I just came back from a ride – practicing what my bike builder, Grant Petersen has been preaching for years – “Just Ride” (he actually wrote a book with the same title). He states that biking is more about enjoying the bicycle ride rather than emulating professional bicycle racers. These days, there are more lycra clad riders (includes me) than riders in regular clothes virtually everywhere.
Up means Down later
For this post, I have to remind myself again that I was trying to compare and contrast bike riding to daily life. So here’s a quick lesson: If you must ride uphill, then there will be a downhill.
Riding uphill is hard for me because I weigh 30-40 lbs. more than the average bicycle racer. Despite that, I like riding hills because it’s really a challenge. After the hill, I could feel a sense of accomplishment.
In life we have many “uphills” that we face, almost daily. I look at it as if it’s just a bump in the road. After a challenge, we get better facing the same challenge, and then some – and we end up successful in our next endeavor. Life without challenge is not life yet some people try to shelter their loved ones from any challenge.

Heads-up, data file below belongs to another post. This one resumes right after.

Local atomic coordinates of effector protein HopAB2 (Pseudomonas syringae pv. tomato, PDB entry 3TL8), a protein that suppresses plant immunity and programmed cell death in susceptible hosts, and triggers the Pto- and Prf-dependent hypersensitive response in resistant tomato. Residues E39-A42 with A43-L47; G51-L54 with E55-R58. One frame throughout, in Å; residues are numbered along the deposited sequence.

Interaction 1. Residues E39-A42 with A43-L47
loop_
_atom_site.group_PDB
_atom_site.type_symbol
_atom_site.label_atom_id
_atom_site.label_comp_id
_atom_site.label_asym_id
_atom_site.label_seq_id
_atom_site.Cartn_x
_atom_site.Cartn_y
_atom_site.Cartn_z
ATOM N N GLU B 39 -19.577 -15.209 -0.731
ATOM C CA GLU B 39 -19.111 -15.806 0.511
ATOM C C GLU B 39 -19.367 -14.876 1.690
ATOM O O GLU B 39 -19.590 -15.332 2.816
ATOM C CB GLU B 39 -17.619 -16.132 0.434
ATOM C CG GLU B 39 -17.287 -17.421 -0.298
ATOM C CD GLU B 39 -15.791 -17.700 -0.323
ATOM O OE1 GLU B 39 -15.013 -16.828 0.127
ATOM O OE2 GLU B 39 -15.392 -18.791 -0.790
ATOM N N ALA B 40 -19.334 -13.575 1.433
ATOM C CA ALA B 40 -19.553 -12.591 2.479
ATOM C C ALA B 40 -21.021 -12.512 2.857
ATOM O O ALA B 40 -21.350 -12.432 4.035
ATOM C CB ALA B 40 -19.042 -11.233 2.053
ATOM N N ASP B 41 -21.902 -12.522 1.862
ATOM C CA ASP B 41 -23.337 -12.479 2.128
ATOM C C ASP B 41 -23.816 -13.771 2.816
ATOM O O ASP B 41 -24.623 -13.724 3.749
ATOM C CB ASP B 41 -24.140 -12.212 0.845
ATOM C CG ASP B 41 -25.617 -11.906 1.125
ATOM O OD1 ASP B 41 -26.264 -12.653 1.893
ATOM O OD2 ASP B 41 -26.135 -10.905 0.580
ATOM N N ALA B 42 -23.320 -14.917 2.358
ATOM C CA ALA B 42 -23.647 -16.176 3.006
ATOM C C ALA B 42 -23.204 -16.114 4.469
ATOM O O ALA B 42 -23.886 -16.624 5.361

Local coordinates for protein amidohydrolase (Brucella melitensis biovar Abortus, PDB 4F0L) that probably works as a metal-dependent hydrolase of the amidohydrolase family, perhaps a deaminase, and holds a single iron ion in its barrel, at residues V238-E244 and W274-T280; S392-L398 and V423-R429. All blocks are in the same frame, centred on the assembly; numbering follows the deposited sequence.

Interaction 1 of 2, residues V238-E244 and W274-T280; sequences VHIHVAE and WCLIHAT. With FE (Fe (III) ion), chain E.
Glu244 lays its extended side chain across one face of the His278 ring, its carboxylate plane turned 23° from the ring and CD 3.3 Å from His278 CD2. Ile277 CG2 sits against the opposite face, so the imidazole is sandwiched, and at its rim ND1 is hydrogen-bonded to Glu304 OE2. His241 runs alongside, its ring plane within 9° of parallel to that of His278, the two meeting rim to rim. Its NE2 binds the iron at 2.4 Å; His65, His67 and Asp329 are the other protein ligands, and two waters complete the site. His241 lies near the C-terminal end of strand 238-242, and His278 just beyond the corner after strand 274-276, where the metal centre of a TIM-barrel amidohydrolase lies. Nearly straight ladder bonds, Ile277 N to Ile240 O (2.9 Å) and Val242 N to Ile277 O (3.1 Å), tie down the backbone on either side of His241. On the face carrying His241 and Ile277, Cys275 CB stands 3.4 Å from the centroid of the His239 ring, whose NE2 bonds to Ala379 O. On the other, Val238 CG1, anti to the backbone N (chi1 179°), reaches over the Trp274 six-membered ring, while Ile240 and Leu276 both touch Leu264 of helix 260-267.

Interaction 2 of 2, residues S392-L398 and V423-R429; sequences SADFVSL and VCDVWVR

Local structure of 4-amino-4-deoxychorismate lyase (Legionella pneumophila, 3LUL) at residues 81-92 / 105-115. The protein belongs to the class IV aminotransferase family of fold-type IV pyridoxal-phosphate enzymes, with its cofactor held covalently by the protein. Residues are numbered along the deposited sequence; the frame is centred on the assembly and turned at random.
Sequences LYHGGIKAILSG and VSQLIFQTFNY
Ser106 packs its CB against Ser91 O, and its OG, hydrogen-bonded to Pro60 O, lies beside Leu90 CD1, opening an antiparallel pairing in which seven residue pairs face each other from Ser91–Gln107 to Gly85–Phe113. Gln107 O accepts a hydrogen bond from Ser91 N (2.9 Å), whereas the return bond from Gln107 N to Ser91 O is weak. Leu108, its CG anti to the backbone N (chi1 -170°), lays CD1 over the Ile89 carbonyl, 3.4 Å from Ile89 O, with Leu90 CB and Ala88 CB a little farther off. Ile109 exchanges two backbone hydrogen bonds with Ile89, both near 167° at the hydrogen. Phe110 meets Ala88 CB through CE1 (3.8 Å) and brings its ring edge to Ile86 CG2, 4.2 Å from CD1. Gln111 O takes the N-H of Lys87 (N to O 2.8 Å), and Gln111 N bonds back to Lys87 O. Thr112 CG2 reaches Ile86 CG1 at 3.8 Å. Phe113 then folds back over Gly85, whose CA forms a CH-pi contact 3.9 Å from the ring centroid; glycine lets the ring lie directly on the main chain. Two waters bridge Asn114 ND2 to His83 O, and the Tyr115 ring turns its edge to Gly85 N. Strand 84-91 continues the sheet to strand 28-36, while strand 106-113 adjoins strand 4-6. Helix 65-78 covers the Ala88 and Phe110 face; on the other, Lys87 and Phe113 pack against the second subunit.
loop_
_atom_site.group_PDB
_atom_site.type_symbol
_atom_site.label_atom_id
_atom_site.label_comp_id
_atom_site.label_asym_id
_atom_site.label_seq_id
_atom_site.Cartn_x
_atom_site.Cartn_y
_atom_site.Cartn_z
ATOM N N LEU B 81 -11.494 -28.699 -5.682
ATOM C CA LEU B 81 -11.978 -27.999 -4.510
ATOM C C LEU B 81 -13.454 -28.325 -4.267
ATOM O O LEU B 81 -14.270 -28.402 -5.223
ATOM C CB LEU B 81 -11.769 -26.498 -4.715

I don’t know if you guys noticed but in the past 20 or so years the bicycle have changed so much. Today, we have bikes made of steel, aluminum, titanium, bamboo, wood and carbon fiber. What used to be called 10-speed have now evolved to a maximum of 33 speed and it’s not done developing yet. Disc brakes are now the latest and shifting gears are now done electronically (in some expensive bikes).
So what does it do for the average bicycle rider? They are faced with a cornucopia of overwhelming choices. So what’s an average rider to do?
First: we figure out what kind of riding are we going to do. Second: which type of bike is the most suited to the type of riding we plan to do (is it offroad? mostly pavement? commuting, etc.?) Third: How much budget are we willing to spend? Fourth – what color? Picking the right color (as trivial as it is) is very important to the enjoyment of the bike later.
So how does that translate to life in general? When planning a major purchase or (setting up a project), we should do the same thing. First: What do we want the equipment to do (or the project to accomplish). Second: Which type of equipment is the most suited to what we intend to do (what are the resources we need for the project?) goals. Third, how do we finance the purchase or the project. If it’s a project we do a budget and a cash flow projection. Fourth: Pick the right color for the equipment (Find ways to maintain our passion for the project).
And my final suggestion, ride slower to enjoy; you don’t want to miss the scenery.